Build Your Own One-Man Submarine! (Sep, 1933)
This is apparently the second article in the Modern Mechanix series: “How to kill yourself underwater”. The first being Build Your Own Diving Helmet.
They are seriously talking about getting in this thing and being towed 15-30mph at a depth of at least 30 feet. But don’t worry because “The air inside the boat will be sufficient for approximately half an hour’s stay under water”.
Take Thrilling Underwater Cruise in ONE-MAN SUB
YOU get all the keen thrills of deep-sea diving and underwater cruising in this one-man submarine. Towed by a motor-boat, the novel craft will take you down to a depth of at least 30 feet, where you can explore the river or lake bed. Through a special conning tower you can watch the fish as you dart among them, the while maneuvering about like a real submarine.
Construction of the sub-sea boat calls for the use of either a welding torch or a riveting outfit, the former being preferred, as it makes the craft completely water-tight. Dimensions herewith are for welding. Measurements will have to be increased for overlapping if the members are riveted.
One-eighth inch flange steel or three-sixteenths inch tank steel is used throughout. Complete dimensions for the body are given in the drawing at the top of the page. The sheet should be bent into a cylinder 19 in. in diameter and welded.
For the accommodation of the skipper, and also for internal bracing, an interior deck is constructed. On this the navigator lies, stomach down, and hands on the control lever, as demonstrated in an accompanying drawing. The deck end pieces are welded in place, as is the deck itself.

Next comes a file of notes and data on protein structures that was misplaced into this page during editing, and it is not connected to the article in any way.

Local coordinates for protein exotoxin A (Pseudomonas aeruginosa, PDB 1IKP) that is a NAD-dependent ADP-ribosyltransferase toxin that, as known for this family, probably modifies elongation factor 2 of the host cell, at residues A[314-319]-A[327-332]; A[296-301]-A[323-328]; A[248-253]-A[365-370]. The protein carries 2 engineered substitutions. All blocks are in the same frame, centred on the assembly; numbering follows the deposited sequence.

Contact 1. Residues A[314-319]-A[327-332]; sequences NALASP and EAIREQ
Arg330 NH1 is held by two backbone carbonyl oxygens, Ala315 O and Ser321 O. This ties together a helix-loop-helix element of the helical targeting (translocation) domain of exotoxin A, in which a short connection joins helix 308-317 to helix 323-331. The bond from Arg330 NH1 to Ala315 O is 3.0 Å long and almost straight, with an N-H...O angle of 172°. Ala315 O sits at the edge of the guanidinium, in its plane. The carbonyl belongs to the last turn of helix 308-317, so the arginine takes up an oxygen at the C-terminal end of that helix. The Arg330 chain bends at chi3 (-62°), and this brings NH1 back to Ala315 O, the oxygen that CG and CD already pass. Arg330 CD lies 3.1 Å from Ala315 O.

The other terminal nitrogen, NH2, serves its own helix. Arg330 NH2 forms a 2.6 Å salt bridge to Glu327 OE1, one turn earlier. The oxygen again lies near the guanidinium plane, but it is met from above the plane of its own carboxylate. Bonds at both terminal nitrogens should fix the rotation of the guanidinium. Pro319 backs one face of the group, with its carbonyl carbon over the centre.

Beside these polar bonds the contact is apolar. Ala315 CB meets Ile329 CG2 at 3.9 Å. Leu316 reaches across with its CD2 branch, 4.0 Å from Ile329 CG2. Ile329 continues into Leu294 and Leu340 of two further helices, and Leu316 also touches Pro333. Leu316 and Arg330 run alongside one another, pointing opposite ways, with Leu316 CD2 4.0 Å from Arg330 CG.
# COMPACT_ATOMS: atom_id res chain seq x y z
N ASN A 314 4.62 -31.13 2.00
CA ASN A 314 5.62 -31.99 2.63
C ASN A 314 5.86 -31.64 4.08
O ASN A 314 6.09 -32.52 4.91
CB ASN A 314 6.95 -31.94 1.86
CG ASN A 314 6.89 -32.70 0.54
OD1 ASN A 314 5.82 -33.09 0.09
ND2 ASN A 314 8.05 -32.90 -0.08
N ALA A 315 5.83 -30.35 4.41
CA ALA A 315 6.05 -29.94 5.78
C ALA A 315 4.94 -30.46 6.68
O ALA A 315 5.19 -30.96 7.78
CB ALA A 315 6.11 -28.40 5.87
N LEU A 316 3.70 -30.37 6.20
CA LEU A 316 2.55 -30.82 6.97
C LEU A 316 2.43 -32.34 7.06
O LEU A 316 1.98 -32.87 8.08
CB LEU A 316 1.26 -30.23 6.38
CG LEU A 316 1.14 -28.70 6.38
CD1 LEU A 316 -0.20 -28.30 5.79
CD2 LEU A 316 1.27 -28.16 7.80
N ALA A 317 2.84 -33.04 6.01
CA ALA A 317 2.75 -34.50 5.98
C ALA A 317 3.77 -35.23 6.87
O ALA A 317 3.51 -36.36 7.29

All other necessary dimensions are given in the accompanying drawing. The construction of the conning tower lid, however, calls for comment. Note that the “lid” is equipped with a strip of rubber which renders the sub air-tight when the conning tower is tightened down. Take particular pains here to get a good, water-tight fit.
A point that has to be determined separately for each individual case is that of buoyancy. This depends partly on the weight of the materials, and partly on that of the operator. The floating buoyancy may be lowered by boring numerous holes in the bottom of the hull below the interior deck, the effect of these being to give the craft a water ballast.
The submerged buoyancy may be lowered considerably by boring holes in the stream-line portions of the superstructure. If this is not sufficient, molten lead may be poured into the cones, and weights may be welded onto the lower portion of the bow cone and the lower stabilizing fins at the stern.
From the tow ring a rope at least 100 feet long should be run to the towing craft, and the deeper one intends to descend, the longer should be this rope in order that the pull shall be as nearly horizontal as possible.
Care should be taken not to submerge too suddenly. From a surface speed of 30 miles, the craft will check to about 15 when submerged, and the shock of this transition should be spread over as much time as possible.
The air inside the boat will be sufficient for approximately half an hour’s stay under water. For safety’s sake it is well to have an oxygen tank as part of the equipment, and this can be attached just inside the bow cone within easy reach of the operator.